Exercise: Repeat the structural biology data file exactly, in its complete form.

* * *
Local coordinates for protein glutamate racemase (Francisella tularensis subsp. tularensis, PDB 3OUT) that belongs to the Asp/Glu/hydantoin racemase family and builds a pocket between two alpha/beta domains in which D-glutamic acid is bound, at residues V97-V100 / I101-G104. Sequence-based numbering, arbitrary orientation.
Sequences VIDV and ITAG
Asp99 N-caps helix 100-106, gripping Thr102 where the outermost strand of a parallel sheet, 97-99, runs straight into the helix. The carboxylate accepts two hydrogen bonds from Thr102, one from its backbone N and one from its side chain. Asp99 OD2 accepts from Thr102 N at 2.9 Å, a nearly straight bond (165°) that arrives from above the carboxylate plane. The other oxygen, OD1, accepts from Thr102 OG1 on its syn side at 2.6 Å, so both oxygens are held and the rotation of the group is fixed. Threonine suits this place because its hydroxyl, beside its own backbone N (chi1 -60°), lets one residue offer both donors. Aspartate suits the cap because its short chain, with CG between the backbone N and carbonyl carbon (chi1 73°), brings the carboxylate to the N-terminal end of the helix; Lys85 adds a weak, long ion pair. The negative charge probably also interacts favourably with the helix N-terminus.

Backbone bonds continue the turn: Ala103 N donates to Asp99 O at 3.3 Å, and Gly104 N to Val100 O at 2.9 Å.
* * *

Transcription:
Local coordinates for protein glutamate racemase (Francisella tularensis subsp. tularensis, PDB 3OUT) that belongs to the Asp/Glu/hydantoin racemase family and builds a pocket between two alpha/beta domains in which D-glutamic acid is bound, at residues V97-V100 / I101-G104. Sequence-based numbering, arbitrary orientation.
Sequences VIDV and ITAG
Asp99 N-caps helix 100-106, gripping Thr102 where the outermost strand of a parallel sheet, 97-99, runs straight into the helix. The carboxylate accepts two hydrogen bonds from Thr102, one from its backbone N and one from its side chain. Asp99 OD2 accepts from Thr102 N at 2.9 Å, a nearly straight bond (165°) that arrives from above the carboxylate plane. The other oxygen, OD1, accepts from Thr102 OG1 on its syn side at 2.6 Å, so both oxygens are held and the rotation of the group is fixed. Threonine suits this place because its hydroxyl, beside its own backbone N (chi1 -60°), lets one residue offer both donors. Aspartate suits the cap because its short chain, with CG between the backbone N and carbonyl carbon (chi1 73°), brings the carboxylate to the N-terminal end of the helix; Lys85 adds a weak, long ion pair. The negative charge probably also interacts favourably with the helix N-terminus.

Backbone bonds continue the turn: Ala103 N donates to Asp99 O at 3.3 Å, and Gly104 N to Val100 O at 2.9 Å.